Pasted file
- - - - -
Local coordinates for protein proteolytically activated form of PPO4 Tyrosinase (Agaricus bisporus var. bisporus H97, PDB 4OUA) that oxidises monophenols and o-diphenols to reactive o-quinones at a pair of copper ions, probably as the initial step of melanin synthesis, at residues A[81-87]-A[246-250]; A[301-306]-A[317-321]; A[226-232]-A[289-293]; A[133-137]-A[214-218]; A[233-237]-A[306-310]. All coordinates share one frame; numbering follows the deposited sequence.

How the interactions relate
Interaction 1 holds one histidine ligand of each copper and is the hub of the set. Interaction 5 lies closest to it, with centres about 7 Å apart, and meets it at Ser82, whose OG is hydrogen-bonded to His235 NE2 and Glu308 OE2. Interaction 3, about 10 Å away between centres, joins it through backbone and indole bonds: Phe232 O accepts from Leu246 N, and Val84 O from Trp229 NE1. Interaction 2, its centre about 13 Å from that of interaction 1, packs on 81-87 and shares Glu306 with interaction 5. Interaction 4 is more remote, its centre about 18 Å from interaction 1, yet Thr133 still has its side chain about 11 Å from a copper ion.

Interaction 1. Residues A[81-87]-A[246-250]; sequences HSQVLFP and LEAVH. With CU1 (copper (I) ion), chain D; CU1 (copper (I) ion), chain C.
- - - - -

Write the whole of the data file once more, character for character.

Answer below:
Local coordinates for protein proteolytically activated form of PPO4 Tyrosinase (Agaricus bisporus var. bisporus H97, PDB 4OUA) that oxidises monophenols and o-diphenols to reactive o-quinones at a pair of copper ions, probably as the initial step of melanin synthesis, at residues A[81-87]-A[246-250]; A[301-306]-A[317-321]; A[226-232]-A[289-293]; A[133-137]-A[214-218]; A[233-237]-A[306-310]. All coordinates share one frame; numbering follows the deposited sequence.

How the interactions relate
Interaction 1 holds one histidine ligand of each copper and is the hub of the set. Interaction 5 lies closest to it, with centres about 7 Å apart, and meets it at Ser82, whose OG is hydrogen-bonded to His235 NE2 and Glu308 OE2. Interaction 3, about 10 Å away between centres, joins it through backbone and indole bonds: Phe232 O accepts from Leu246 N, and Val84 O from Trp229 NE1. Interaction 2, its centre about 13 Å from that of interaction 1, packs on 81-87 and shares Glu306 with interaction 5. Interaction 4 is more remote, its centre about 18 Å from interaction 1, yet Thr133 still has its side chain about 11 Å from a copper ion.

Interaction 1. Residues A[81-87]-A[246-250]; sequences HSQVLFP and LEAVH. With CU1 (copper (I) ion), chain D; CU1 (copper (I) ion), chain C.